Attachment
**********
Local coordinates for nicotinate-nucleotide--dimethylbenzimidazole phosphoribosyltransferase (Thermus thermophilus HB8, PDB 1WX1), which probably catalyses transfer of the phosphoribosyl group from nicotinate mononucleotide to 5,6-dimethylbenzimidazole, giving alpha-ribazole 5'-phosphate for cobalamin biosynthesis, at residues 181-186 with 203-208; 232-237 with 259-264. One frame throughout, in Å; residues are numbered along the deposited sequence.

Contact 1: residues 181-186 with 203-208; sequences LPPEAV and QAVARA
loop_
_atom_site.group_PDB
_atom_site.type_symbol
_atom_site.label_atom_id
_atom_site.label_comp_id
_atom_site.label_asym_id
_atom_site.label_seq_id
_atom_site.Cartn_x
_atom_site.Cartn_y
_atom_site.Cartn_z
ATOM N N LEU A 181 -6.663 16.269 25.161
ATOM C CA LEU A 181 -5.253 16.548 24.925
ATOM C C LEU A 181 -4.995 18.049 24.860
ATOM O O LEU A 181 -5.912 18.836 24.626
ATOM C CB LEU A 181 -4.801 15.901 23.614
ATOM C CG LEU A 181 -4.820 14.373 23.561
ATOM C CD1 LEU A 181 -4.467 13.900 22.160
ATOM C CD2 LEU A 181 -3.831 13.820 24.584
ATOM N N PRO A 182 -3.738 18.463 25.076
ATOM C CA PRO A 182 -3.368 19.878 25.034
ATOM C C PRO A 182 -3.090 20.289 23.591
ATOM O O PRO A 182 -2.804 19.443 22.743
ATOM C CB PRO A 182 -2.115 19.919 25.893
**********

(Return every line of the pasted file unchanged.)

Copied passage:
Local coordinates for nicotinate-nucleotide--dimethylbenzimidazole phosphoribosyltransferase (Thermus thermophilus HB8, PDB 1WX1), which probably catalyses transfer of the phosphoribosyl group from nicotinate mononucleotide to 5,6-dimethylbenzimidazole, giving alpha-ribazole 5'-phosphate for cobalamin biosynthesis, at residues 181-186 with 203-208; 232-237 with 259-264. One frame throughout, in Å; residues are numbered along the deposited sequence.

Contact 1: residues 181-186 with 203-208; sequences LPPEAV and QAVARA
loop_
_atom_site.group_PDB
_atom_site.type_symbol
_atom_site.label_atom_id
_atom_site.label_comp_id
_atom_site.label_asym_id
_atom_site.label_seq_id
_atom_site.Cartn_x
_atom_site.Cartn_y
_atom_site.Cartn_z
ATOM N N LEU A 181 -6.663 16.269 25.161
ATOM C CA LEU A 181 -5.253 16.548 24.925
ATOM C C LEU A 181 -4.995 18.049 24.860
ATOM O O LEU A 181 -5.912 18.836 24.626
ATOM C CB LEU A 181 -4.801 15.901 23.614
ATOM C CG LEU A 181 -4.820 14.373 23.561
ATOM C CD1 LEU A 181 -4.467 13.900 22.160
ATOM C CD2 LEU A 181 -3.831 13.820 24.584
ATOM N N PRO A 182 -3.738 18.463 25.076
ATOM C CA PRO A 182 -3.368 19.878 25.034
ATOM C C PRO A 182 -3.090 20.289 23.591
ATOM O O PRO A 182 -2.804 19.443 22.743
ATOM C CB PRO A 182 -2.115 19.919 25.893